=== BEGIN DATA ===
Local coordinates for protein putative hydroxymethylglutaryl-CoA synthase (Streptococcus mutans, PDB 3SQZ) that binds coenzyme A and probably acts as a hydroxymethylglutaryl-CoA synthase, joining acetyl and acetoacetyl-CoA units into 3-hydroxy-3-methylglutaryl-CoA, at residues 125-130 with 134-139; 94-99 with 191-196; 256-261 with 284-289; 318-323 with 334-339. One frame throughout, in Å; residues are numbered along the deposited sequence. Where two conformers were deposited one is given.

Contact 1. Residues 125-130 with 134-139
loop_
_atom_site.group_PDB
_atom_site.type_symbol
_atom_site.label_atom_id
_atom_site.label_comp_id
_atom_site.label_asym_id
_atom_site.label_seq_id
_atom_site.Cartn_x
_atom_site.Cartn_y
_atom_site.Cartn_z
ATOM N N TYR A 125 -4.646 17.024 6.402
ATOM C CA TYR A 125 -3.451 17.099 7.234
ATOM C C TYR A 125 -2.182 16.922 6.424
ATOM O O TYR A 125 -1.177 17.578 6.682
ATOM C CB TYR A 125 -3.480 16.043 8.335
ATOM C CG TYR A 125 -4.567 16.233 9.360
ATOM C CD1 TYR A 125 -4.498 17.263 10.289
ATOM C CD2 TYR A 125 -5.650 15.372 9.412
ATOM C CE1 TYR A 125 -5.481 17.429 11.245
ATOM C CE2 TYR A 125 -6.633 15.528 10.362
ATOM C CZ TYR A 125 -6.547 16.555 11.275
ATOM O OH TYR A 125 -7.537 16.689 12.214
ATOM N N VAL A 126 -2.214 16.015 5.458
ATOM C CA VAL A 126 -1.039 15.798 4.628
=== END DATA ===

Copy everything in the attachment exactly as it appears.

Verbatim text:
Local coordinates for protein putative hydroxymethylglutaryl-CoA synthase (Streptococcus mutans, PDB 3SQZ) that binds coenzyme A and probably acts as a hydroxymethylglutaryl-CoA synthase, joining acetyl and acetoacetyl-CoA units into 3-hydroxy-3-methylglutaryl-CoA, at residues 125-130 with 134-139; 94-99 with 191-196; 256-261 with 284-289; 318-323 with 334-339. One frame throughout, in Å; residues are numbered along the deposited sequence. Where two conformers were deposited one is given.

Contact 1. Residues 125-130 with 134-139
loop_
_atom_site.group_PDB
_atom_site.type_symbol
_atom_site.label_atom_id
_atom_site.label_comp_id
_atom_site.label_asym_id
_atom_site.label_seq_id
_atom_site.Cartn_x
_atom_site.Cartn_y
_atom_site.Cartn_z
ATOM N N TYR A 125 -4.646 17.024 6.402
ATOM C CA TYR A 125 -3.451 17.099 7.234
ATOM C C TYR A 125 -2.182 16.922 6.424
ATOM O O TYR A 125 -1.177 17.578 6.682
ATOM C CB TYR A 125 -3.480 16.043 8.335
ATOM C CG TYR A 125 -4.567 16.233 9.360
ATOM C CD1 TYR A 125 -4.498 17.263 10.289
ATOM C CD2 TYR A 125 -5.650 15.372 9.412
ATOM C CE1 TYR A 125 -5.481 17.429 11.245
ATOM C CE2 TYR A 125 -6.633 15.528 10.362
ATOM C CZ TYR A 125 -6.547 16.555 11.275
ATOM O OH TYR A 125 -7.537 16.689 12.214
ATOM N N VAL A 126 -2.214 16.015 5.458
ATOM C CA VAL A 126 -1.039 15.798 4.628